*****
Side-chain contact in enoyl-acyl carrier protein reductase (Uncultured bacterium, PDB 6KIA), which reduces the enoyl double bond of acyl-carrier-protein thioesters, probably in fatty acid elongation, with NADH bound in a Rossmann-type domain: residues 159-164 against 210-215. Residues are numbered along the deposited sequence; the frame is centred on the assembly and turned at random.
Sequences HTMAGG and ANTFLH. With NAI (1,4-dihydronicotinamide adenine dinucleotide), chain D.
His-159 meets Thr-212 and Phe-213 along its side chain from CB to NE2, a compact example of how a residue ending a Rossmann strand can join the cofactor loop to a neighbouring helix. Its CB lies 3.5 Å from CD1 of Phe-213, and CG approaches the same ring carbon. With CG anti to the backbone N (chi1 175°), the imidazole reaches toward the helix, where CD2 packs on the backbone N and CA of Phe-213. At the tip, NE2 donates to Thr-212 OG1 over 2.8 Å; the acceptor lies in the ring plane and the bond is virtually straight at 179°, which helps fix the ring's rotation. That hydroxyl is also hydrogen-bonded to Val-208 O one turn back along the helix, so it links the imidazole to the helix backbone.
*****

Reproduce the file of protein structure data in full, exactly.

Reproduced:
Side-chain contact in enoyl-acyl carrier protein reductase (Uncultured bacterium, PDB 6KIA), which reduces the enoyl double bond of acyl-carrier-protein thioesters, probably in fatty acid elongation, with NADH bound in a Rossmann-type domain: residues 159-164 against 210-215. Residues are numbered along the deposited sequence; the frame is centred on the assembly and turned at random.
Sequences HTMAGG and ANTFLH. With NAI (1,4-dihydronicotinamide adenine dinucleotide), chain D.
His-159 meets Thr-212 and Phe-213 along its side chain from CB to NE2, a compact example of how a residue ending a Rossmann strand can join the cofactor loop to a neighbouring helix. Its CB lies 3.5 Å from CD1 of Phe-213, and CG approaches the same ring carbon. With CG anti to the backbone N (chi1 175°), the imidazole reaches toward the helix, where CD2 packs on the backbone N and CA of Phe-213. At the tip, NE2 donates to Thr-212 OG1 over 2.8 Å; the acceptor lies in the ring plane and the bond is virtually straight at 179°, which helps fix the ring's rotation. That hydroxyl is also hydrogen-bonded to Val-208 O one turn back along the helix, so it links the imidazole to the helix backbone.